Read more about Gender & Women and about Sustainability As If People Mattered and Water; and see more photographs of around Liverpool & Merseyside.
Josephine Butler House in Liverpool’s Hope Street Quarter is named for the famous social reformer, and the site of the first UK Radium Institute. Latterly an elegant adjunct to Myrtle Street’s The Symphony apartments, it sits opposite the Philharmonic Hall. But the intended ambiance has been ruined by a dismal failure and omission on the part of Liverpool City Council, who have permitted Josephine Butler House to be grimly defaced with little prospect of anything better, or even just intact, taking its place.
The current financial chaos is producing a lot of debate about regulation. On one hand we’re told that very tight scrutiny, emboldened by severe legislation, is a must; whilst others say more ‘good, moral people’ from the City are the answer. Both positions have merit. But urgent action to widen the pool from which Board Directors is drawn is one essential and immediate option, insisting that many more women become directors of the most influential companies.
Few would deny that, as Andrew Phillips said recently in The Guardian, a ‘welter of regulation’ cannot in and of itself avoid further catastrophe for the Threadneedle Street and City of London and Wall Street.
Of course ‘good, moral’ people are a pre-requisite of effective reformation of the financial system; and of course this must include people of ‘all talents’.
Diversity improves scrutiny
What Lord Phillips might also propose, however, is that none of this is likely to deliver unless the talents involved are those of a truly diverse lot, in background, ethnicity, gender and otherwise.
The best way to secure proper scrutiny is to ensure, however well meaning they might be, that decision-making groups are not also a collection of people with much, beyond the necessary skills and expertise, in common.
Diversity improves business performance too
We already know that diversity at the top makes for successful business. Group members of different sorts, from a variety of backgrounds, aren’t an optional extra when it comes to effective group working. They’re essential.
And the UK workplace equality legislation to deliver this – applicable as much in the boardroom as on the shopfloor – is already in place.
Read more about Business & Enterprise and about Gender & Women.
How do people come to be leaders in their communities? Are they anointed or appointed? Do they take or earn the authority to represent their peers? What are the rationales behind their belief that they should lead? Do others agree? And what are their objectives, and why? It all depends on where you’re coming from, and what sort of ‘community’ it is. So how should those who work in regeneration with communities and their leaders approach this complex and delicate issue?
The answer to these questions is, of course, that there is in fact No One Answer.
People come to be leaders through many different routes. For some authority and legitimacy is always a struggle. For others it just comes with who you are.
Different ‘communities’ for different purposes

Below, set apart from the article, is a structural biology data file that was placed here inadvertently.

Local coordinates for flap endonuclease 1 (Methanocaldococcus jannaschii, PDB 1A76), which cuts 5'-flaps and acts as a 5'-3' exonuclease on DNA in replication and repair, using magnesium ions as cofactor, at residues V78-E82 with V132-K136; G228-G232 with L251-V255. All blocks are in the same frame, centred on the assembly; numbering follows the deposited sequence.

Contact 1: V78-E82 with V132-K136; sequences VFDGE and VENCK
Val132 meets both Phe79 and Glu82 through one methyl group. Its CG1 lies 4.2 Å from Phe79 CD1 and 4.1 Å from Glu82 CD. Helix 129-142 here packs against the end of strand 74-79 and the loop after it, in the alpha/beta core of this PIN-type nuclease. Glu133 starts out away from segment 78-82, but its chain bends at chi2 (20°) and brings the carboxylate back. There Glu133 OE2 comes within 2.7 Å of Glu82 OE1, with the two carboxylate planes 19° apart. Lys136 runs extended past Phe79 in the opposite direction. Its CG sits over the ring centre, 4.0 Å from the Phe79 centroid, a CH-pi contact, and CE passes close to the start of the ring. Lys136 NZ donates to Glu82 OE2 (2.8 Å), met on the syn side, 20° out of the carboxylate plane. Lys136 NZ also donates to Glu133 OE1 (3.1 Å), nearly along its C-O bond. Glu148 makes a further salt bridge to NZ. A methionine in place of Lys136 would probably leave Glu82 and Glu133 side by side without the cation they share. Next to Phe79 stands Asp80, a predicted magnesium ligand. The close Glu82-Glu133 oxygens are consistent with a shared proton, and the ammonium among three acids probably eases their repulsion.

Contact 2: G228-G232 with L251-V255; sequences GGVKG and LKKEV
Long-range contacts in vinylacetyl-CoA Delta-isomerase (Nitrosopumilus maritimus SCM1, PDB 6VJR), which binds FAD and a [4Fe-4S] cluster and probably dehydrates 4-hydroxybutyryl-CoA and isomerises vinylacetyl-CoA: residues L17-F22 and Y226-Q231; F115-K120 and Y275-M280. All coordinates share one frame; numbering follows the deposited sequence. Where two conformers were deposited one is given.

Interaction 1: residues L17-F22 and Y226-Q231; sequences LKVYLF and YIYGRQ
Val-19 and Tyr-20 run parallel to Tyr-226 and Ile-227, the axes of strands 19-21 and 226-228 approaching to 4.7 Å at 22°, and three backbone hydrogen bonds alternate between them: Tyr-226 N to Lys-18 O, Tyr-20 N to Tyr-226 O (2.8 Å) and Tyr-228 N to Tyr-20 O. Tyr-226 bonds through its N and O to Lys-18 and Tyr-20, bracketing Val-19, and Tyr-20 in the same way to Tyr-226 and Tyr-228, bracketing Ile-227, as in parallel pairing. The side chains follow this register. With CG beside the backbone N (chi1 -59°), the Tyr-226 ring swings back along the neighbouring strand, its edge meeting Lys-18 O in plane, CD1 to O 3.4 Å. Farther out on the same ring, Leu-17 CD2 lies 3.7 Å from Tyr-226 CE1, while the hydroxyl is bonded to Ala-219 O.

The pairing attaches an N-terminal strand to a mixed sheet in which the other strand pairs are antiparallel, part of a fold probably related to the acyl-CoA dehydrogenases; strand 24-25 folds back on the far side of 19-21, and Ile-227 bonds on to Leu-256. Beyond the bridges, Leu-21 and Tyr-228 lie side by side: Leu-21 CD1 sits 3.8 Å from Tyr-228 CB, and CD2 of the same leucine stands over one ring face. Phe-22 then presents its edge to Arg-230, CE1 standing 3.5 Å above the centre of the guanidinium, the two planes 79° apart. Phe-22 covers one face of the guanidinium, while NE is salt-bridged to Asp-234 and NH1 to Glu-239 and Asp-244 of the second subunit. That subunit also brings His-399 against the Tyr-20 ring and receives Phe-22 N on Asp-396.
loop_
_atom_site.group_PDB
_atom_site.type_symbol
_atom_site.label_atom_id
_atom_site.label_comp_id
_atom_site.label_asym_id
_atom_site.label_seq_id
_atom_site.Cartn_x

This is a tale of different ‘communities‘ in different places and at different times. Some communities are geographically based, some interest based, some economic, some cultural.
‘Communities’ can comprise locations defined by their mono-cultural base (whether Protestant, Punjabi or Presbyterian), whilst at the other end of the spectrum some exist only as loosely connected groups of people who enjoy Politics, Portsmouth City or Painting. Leadership in these different communities will obviously not be of just one kind.
Intentions and expected outcomes
The intended outcomes of the leadership role vary. Some people believe they’re there to uphold tradition and (in their mind) maintain stability in an unstable world. Others seek to be leaders precisely so they can change things.
Traditional leaders and those (at the opposite end of the spectrum) who are of the ‘change the world’ tendency often to see their remit as wide. Others have more piece-meal and modest expectations, perhaps to improve things in a specific and direct way.
Authority to lead
The really interesting thing is that traditionalists and revolutionaries alike usually derive their authority from (what they perceive as) universal social values or mores. But those who seek more modest and specific changes tend to legitimise their positions in reasoned ways, perhaps in terms of the avoidance of harm or similar logically justifiable and rational objectives.
There is a chasm between those who exert overall authority as such – whether to maintain the status quo or radically to alter it – and those who seek to manage specific change, which they believe can be demonstrated to be for the better.
And these forms of influence are not randomly distributed. They tend to be associated with differences in community / cultural experience, age, gender and class. One person’s assumption of power and influence may well become, without any such overt intention, another person’s disempowerment.
Competing beliefs and challenges
Community leadership and wider social interests are sometimes hard to bring together in a world where there are competing beliefs about what legitimate authority in a community might be; and indeed about what constitutes a ‘community’.
Here lies one of the biggest challenges for those of us who seek to work with people in their (and our) own localities. Delivering stability and change together is hard to handle well.
In diversity lies strength?
Where the bottom line is overt – in for instance FTSE 100 Board Rooms – the evidence is incontrovertible, that diversity of gender (e.g. The McKinsey Report: Women Matter) and culture enhances good decision-making.
But how can (or ‘should’) we apply that knowledge in communities where at present the bottom line is not overt (what exactly is being ‘lead’?) and is certainly not up for discussion?
Social Diversity & Inclusion
‘Workable’ Regeneration: Acknowledging Difference To Achieve Social Equity (‘Regeneration Rethink’)